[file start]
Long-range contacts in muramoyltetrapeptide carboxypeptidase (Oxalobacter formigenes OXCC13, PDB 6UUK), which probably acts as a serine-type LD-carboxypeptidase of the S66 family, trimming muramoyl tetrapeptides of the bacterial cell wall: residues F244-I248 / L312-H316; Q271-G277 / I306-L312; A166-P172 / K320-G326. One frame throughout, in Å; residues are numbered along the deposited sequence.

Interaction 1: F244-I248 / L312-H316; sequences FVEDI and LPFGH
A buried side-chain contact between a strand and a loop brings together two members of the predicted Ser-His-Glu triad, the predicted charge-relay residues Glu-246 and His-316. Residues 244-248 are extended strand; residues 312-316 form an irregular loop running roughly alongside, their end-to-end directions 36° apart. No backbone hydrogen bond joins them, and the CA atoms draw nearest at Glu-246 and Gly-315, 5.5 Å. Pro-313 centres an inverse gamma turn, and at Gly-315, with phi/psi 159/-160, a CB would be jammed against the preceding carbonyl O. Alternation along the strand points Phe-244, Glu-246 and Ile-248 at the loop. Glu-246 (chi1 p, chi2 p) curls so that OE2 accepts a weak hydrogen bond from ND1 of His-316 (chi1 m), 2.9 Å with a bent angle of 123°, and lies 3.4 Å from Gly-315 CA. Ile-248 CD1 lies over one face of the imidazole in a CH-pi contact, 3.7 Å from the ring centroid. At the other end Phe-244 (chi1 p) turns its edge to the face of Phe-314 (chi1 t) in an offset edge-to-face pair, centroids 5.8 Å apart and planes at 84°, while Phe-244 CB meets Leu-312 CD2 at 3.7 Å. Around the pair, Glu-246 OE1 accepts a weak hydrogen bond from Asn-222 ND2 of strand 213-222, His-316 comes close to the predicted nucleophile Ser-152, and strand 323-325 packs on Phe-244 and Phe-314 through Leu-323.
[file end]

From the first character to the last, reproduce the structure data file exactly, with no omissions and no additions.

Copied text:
Long-range contacts in muramoyltetrapeptide carboxypeptidase (Oxalobacter formigenes OXCC13, PDB 6UUK), which probably acts as a serine-type LD-carboxypeptidase of the S66 family, trimming muramoyl tetrapeptides of the bacterial cell wall: residues F244-I248 / L312-H316; Q271-G277 / I306-L312; A166-P172 / K320-G326. One frame throughout, in Å; residues are numbered along the deposited sequence.

Interaction 1: F244-I248 / L312-H316; sequences FVEDI and LPFGH
A buried side-chain contact between a strand and a loop brings together two members of the predicted Ser-His-Glu triad, the predicted charge-relay residues Glu-246 and His-316. Residues 244-248 are extended strand; residues 312-316 form an irregular loop running roughly alongside, their end-to-end directions 36° apart. No backbone hydrogen bond joins them, and the CA atoms draw nearest at Glu-246 and Gly-315, 5.5 Å. Pro-313 centres an inverse gamma turn, and at Gly-315, with phi/psi 159/-160, a CB would be jammed against the preceding carbonyl O. Alternation along the strand points Phe-244, Glu-246 and Ile-248 at the loop. Glu-246 (chi1 p, chi2 p) curls so that OE2 accepts a weak hydrogen bond from ND1 of His-316 (chi1 m), 2.9 Å with a bent angle of 123°, and lies 3.4 Å from Gly-315 CA. Ile-248 CD1 lies over one face of the imidazole in a CH-pi contact, 3.7 Å from the ring centroid. At the other end Phe-244 (chi1 p) turns its edge to the face of Phe-314 (chi1 t) in an offset edge-to-face pair, centroids 5.8 Å apart and planes at 84°, while Phe-244 CB meets Leu-312 CD2 at 3.7 Å. Around the pair, Glu-246 OE1 accepts a weak hydrogen bond from Asn-222 ND2 of strand 213-222, His-316 comes close to the predicted nucleophile Ser-152, and strand 323-325 packs on Phe-244 and Phe-314 through Leu-323.